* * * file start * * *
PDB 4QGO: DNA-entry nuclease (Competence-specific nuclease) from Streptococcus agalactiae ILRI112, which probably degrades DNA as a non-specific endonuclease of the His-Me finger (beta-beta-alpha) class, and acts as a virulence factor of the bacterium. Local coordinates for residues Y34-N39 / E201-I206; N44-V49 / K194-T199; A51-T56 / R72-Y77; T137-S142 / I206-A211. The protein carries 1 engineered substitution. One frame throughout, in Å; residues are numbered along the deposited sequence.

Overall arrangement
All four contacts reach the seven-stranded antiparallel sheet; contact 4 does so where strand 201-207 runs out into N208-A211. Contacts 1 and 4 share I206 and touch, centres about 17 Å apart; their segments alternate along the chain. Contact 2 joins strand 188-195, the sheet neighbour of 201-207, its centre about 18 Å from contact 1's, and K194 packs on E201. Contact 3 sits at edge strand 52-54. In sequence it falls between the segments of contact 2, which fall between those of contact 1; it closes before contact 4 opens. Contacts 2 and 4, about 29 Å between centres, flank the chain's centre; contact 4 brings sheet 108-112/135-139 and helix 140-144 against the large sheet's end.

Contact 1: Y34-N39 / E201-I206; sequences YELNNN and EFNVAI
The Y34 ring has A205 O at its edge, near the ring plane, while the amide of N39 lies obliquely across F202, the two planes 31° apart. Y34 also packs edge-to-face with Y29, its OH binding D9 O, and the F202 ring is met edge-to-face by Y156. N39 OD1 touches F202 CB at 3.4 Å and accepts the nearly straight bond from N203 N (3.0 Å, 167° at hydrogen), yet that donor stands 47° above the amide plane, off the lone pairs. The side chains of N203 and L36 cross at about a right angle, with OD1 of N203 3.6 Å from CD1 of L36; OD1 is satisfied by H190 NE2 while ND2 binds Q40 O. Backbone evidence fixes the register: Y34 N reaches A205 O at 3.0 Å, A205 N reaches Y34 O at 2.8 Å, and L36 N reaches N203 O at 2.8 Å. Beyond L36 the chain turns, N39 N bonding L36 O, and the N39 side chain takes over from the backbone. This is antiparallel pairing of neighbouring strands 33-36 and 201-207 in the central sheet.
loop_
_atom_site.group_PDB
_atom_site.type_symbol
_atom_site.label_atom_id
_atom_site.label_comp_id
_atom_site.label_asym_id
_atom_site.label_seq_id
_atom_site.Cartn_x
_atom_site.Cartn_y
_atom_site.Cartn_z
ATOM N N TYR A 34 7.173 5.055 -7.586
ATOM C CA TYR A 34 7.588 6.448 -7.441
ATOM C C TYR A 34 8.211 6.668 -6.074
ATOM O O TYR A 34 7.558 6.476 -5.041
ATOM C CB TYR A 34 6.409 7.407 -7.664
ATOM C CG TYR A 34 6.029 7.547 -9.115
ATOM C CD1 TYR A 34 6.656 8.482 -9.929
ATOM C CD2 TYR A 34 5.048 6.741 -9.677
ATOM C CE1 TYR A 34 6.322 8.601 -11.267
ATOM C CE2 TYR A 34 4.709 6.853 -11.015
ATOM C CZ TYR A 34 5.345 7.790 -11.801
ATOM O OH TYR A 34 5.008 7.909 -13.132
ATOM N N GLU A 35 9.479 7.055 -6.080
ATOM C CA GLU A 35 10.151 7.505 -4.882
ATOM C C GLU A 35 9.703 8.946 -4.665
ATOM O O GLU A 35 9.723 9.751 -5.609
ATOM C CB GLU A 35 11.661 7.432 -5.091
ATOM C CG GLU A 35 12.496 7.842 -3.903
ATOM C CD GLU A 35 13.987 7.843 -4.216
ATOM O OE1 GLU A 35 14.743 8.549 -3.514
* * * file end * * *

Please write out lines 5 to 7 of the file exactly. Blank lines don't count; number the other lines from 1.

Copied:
The Y34 ring has A205 O at its edge, near the ring plane, while the amide of N39 lies obliquely across F202, the two planes 31° apart. Y34 also packs edge-to-face with Y29, its OH binding D9 O, and the F202 ring is met edge-to-face by Y156. N39 OD1 touches F202 CB at 3.4 Å and accepts the nearly straight bond from N203 N (3.0 Å, 167° at hydrogen), yet that donor stands 47° above the amide plane, off the lone pairs. The side chains of N203 and L36 cross at about a right angle, with OD1 of N203 3.6 Å from CD1 of L36; OD1 is satisfied by H190 NE2 while ND2 binds Q40 O. Backbone evidence fixes the register: Y34 N reaches A205 O at 3.0 Å, A205 N reaches Y34 O at 2.8 Å, and L36 N reaches N203 O at 2.8 Å. Beyond L36 the chain turns, N39 N bonding L36 O, and the N39 side chain takes over from the backbone. This is antiparallel pairing of neighbouring strands 33-36 and 201-207 in the central sheet.
loop_
_atom_site.group_PDB